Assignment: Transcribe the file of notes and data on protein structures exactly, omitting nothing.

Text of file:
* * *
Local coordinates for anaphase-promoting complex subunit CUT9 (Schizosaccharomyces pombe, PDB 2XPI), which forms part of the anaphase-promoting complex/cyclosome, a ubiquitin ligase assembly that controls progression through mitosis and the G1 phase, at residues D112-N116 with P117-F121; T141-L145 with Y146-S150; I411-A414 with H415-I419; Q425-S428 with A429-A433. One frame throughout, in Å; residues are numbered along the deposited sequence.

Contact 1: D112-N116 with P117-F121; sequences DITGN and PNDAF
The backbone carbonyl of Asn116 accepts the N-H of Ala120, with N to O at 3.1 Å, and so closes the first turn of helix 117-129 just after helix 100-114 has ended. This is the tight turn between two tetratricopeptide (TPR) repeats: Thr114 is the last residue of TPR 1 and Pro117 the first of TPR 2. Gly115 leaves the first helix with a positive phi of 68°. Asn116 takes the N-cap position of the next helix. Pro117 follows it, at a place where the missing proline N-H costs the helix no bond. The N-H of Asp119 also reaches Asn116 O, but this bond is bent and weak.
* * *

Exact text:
Local coordinates for anaphase-promoting complex subunit CUT9 (Schizosaccharomyces pombe, PDB 2XPI), which forms part of the anaphase-promoting complex/cyclosome, a ubiquitin ligase assembly that controls progression through mitosis and the G1 phase, at residues D112-N116 with P117-F121; T141-L145 with Y146-S150; I411-A414 with H415-I419; Q425-S428 with A429-A433. One frame throughout, in Å; residues are numbered along the deposited sequence.

Contact 1: D112-N116 with P117-F121; sequences DITGN and PNDAF
The backbone carbonyl of Asn116 accepts the N-H of Ala120, with N to O at 3.1 Å, and so closes the first turn of helix 117-129 just after helix 100-114 has ended. This is the tight turn between two tetratricopeptide (TPR) repeats: Thr114 is the last residue of TPR 1 and Pro117 the first of TPR 2. Gly115 leaves the first helix with a positive phi of 68°. Asn116 takes the N-cap position of the next helix. Pro117 follows it, at a place where the missing proline N-H costs the helix no bond. The N-H of Asp119 also reaches Asn116 O, but this bond is bent and weak.